It was a busy day. After choir last night I had to do the homework for today's Italian class. It can be difficult to make myself do it. We have been studying Dante's Inferno and we were required to describe our reaction to it. It was a daunting task, as it is such an immense work, especially writing in Italian. I got it done, impeded slightly by the fact that I could not locate the button on Word for italics. I know it used to be there, but it snuck off somewhere, and I wasted valuable creative time looking for it, and maybe the inventor of the programme ought to be sent down to one of the nastiest circles, I brooded bitterly. I use the old computer because that has my CD-Rom Italian-English dictionary loaded on it, and I have not been able to load it on to the newer computer.
In my view, if Dante were alive today he would be making horror movies.
Finally I bashed out something reasonably meaningful. In the Italian class we tend to sit in the same places each week, and I am down one end, which means that probably about 75 per cent of the time I have to start off the discussion. A while back I protested, and now occasionally we start on the other side, and I get a break and time to rearrange my thoughts, not to mention my vocabulary and my grammar. Dennis ought to start first, in my view, as he is so erudite and he churns through complicated literature just like the dredgers cleaning out the landslides from the Panama Canal. Mind you, he used to teach English. I tend to do a lot of my comments off the cuff, or on the spur of the moment. It is amazing what you can get away with!
By the time I had done my Dante, it was quite late, but I wanted to keep reading David Lodge's Therapy. I observed some blog posts ago that there were a lot of books I had not finished reading, and one of the comments expressed surprise, and thus I felt a bit of a fraud and a failure. It is not that I don't want to finish the books, it is just that some of them are too long, or the sort of books you and read a part of, and then go back to them as desired or needed. Such as the history of Christianity or of the Roman empire or the Renaissance, or some biographies. Or some other book or subject demands immediate attention. There are now far fewer calls on my time and energy, and I am able to read more.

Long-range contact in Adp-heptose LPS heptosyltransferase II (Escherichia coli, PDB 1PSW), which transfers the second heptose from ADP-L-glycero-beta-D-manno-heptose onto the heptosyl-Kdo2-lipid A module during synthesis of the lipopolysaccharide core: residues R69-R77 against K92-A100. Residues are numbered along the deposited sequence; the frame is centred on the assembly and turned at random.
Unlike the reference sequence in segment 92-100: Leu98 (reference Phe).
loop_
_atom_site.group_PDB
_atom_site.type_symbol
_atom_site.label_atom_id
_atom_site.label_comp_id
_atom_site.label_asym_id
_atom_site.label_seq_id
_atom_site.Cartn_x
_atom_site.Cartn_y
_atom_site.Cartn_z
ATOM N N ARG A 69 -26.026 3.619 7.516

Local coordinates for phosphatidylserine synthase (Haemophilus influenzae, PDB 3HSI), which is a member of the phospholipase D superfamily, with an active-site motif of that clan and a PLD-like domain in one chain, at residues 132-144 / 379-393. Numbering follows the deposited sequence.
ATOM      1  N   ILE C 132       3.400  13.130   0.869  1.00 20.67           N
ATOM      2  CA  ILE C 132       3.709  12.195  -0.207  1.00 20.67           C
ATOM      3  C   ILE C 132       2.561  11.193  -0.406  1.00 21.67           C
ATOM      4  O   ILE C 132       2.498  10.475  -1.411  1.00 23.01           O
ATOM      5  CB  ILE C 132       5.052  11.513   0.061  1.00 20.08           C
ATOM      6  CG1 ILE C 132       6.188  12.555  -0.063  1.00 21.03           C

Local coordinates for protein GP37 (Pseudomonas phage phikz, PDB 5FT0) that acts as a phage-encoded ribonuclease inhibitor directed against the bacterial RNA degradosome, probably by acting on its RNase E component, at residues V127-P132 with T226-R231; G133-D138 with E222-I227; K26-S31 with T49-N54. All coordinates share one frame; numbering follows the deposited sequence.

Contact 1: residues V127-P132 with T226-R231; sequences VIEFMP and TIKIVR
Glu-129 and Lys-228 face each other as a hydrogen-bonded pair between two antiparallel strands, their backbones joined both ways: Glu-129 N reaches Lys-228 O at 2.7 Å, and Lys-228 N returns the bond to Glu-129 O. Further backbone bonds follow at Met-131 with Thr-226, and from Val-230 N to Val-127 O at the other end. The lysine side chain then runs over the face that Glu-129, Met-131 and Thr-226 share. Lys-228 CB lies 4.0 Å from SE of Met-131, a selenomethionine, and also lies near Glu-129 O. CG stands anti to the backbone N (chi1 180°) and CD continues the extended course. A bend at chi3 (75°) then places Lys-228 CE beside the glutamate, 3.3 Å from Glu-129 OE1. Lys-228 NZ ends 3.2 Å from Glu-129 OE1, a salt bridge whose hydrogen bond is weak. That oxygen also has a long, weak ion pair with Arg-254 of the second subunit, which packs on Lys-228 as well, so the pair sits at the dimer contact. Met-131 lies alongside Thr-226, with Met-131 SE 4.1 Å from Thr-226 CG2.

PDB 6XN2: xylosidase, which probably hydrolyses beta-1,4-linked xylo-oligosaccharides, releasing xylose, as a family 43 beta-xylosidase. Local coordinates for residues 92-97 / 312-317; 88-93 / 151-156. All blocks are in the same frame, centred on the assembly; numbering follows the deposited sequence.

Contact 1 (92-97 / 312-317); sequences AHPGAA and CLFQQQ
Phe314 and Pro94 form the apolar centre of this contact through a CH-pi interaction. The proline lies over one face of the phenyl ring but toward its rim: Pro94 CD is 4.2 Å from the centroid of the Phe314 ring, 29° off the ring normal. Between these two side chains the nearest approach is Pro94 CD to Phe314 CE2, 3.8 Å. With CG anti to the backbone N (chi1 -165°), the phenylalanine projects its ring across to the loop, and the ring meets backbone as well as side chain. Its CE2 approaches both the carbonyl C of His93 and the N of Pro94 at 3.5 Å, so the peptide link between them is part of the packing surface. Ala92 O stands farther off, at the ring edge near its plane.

If it were not so late at night, and if I did not have to pack and catch a plane tomorrow, I would make some more comments on David Lodge's book. Briefly, it was most engrossing, and showed many different ways of writing, leading me, his reader, on a merry and dazzling dance, deftly guided by his mastery of his craft. I did finish the book.
It it strange how things coincide suddenly. Recently I went to see the film The Way, with the wonderful Martin Sheen playing a bereaved father who continued his son's pilgrimage to Santiago di Compostela, scattering his ashes along the way. Having done some scattering myself of late, this touched all the chords of my heart and the tears streamed gently down my face. Unexpectedly, to me, Therapy also took the protagonist of the novel - a scriptwriter - on that same pilgrims' route.
How does it happen that such things find you, so suddenly, so aptly but so randomly? It is a mysterious thing.